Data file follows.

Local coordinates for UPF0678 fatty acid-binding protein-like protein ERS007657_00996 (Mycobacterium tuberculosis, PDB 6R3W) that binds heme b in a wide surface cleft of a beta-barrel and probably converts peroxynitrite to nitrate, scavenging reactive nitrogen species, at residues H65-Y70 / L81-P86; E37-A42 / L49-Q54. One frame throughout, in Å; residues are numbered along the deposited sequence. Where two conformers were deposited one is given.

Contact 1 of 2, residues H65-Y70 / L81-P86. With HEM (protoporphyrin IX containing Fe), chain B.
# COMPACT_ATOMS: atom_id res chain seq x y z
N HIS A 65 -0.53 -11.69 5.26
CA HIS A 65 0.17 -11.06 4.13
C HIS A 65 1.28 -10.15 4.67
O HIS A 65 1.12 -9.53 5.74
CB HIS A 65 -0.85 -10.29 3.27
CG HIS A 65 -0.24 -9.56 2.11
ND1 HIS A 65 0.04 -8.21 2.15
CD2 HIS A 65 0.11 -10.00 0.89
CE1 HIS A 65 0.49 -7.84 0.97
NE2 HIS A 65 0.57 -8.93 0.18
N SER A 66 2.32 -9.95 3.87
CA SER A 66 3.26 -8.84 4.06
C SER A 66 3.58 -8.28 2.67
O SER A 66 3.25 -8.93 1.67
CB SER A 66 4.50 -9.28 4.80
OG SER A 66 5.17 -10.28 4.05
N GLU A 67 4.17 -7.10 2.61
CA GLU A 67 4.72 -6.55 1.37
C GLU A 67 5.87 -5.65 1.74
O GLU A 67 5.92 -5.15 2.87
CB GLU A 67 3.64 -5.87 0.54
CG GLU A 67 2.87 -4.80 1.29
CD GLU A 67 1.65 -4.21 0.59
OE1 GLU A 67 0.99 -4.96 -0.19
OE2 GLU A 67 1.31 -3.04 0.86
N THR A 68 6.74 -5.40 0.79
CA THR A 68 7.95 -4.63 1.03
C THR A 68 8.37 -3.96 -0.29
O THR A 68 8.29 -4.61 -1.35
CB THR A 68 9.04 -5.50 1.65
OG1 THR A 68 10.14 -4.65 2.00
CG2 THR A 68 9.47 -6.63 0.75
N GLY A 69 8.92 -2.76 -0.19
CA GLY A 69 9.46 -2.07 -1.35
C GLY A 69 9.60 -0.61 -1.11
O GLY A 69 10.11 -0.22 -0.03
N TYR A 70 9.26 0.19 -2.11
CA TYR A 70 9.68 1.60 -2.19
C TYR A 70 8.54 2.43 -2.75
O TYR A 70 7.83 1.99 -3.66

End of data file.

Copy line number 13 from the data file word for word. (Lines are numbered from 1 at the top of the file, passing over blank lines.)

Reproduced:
NE2 HIS A 65 0.57 -8.93 0.18